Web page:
It is completely spectacular, consistently amazing, and occasionally staggering in its scope and majesty. We are of course talking about the Spielberg-fuelled big-screen interpretation of our favourite robots in disguise. The tie-in videogame on the other hand, needs to be consigned immediately to the scrapheap.
Blame yet another rushed development schedule, a game lacking in even the most basic spit and polish in order to get it out in time for the movie's release. What we have is the rusted framework of a free-roaming action adventure, as you battle on the side of good (the mighty Autobots, but mind the property damage else you'll have the army after you) or evil (Decepticons, who have the same problem, but who see an army advance as another chain-link in a points-racking collateral damage combo).
The differences between your choices (save or enslave) are far from distinct, with the mundane structures of the missions blurring any true divide between the two. What we have is a rack of carbon-copy objectives that revolve around smashing things until they explode.
Enormous robots walloping the seven shades of coiled springs out of each other should be brilliant fun, but the game's fighting system is beset by a woeful control scheme that frustrates rather than stimulates, a problem that makes any ground-based transformed vehicle (car, truck) virtually uncontrollable.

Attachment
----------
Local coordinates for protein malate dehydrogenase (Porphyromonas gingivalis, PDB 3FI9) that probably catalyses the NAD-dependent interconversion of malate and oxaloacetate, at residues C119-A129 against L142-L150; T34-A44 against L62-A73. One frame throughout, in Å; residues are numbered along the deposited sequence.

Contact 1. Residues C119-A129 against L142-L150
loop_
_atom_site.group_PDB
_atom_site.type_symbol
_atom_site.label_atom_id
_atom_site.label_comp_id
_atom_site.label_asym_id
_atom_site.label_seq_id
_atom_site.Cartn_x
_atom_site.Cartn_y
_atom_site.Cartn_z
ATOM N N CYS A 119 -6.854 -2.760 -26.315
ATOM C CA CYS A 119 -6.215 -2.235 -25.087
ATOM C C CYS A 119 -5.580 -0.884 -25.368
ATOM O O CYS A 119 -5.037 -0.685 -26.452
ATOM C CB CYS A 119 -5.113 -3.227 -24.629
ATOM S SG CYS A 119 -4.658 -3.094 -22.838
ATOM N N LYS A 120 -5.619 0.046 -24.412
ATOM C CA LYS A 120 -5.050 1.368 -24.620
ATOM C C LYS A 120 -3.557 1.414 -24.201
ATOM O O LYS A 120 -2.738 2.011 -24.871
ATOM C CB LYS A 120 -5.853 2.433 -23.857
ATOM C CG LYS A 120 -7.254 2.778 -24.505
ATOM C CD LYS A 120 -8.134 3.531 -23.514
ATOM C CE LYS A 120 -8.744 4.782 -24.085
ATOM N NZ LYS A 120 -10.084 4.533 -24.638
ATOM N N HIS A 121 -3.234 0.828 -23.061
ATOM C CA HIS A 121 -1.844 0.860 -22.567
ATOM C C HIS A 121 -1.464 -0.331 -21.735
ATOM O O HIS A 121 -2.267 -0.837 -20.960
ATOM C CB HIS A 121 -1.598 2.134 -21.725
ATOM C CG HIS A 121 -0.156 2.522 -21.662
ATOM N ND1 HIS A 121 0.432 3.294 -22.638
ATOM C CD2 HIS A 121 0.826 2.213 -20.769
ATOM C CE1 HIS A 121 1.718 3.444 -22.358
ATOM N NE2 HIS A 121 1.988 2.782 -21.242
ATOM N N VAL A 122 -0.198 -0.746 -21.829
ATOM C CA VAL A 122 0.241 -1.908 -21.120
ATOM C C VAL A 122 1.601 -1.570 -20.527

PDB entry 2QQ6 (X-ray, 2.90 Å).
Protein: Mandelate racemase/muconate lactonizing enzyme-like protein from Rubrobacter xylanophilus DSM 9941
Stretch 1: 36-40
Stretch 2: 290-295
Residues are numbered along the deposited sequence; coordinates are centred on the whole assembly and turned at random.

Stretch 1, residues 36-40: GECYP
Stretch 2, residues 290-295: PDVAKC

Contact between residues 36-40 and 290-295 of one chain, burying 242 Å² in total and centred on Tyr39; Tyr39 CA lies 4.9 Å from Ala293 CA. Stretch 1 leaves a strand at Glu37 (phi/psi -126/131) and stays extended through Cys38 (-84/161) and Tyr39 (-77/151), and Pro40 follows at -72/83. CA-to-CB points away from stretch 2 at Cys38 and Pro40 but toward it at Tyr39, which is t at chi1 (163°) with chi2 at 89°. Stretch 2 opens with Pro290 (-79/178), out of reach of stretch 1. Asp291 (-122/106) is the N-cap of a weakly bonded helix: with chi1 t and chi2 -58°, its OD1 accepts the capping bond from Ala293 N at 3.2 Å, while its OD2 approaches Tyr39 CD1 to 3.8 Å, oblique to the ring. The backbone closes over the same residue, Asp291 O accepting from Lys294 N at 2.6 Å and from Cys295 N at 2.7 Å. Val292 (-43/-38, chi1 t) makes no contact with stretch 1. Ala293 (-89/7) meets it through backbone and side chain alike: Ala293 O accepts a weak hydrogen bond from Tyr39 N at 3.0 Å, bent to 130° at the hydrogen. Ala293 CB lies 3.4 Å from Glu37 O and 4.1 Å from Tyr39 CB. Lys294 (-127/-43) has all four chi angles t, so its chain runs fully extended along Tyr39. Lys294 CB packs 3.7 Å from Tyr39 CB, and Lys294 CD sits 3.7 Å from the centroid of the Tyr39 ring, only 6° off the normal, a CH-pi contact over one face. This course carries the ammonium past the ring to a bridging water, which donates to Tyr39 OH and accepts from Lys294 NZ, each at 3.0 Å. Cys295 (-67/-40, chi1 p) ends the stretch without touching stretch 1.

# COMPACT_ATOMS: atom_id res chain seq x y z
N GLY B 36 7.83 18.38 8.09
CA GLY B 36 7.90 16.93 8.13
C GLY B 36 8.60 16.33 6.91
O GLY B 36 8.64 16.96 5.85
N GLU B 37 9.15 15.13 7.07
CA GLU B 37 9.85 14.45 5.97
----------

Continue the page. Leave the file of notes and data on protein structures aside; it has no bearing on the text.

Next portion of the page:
There's no feeling of weight behind transformation either. The robots feel like brittle exoskeletons, while in vehicle form cars and tanks fly off your bonnet with all the force of a water balloon.
Graphically, this feels like an illegal bootleg of the other multiformat versions, with cut-scenes and gameplay both having a terrible washed out look to them. We know the Wii can do better than this; heck, it deserves better. Just look at Harry Potter: Order of the Phoenix.
Take our advice. Hold onto that 40 quid, see the movie a few more times then buy a collectable and re-enact your favourite scenes. It'll be a lot closer to the big screen adaptation than this cheap cash-in. Movie licence tie-ins have just sunk as low as they can possibly go.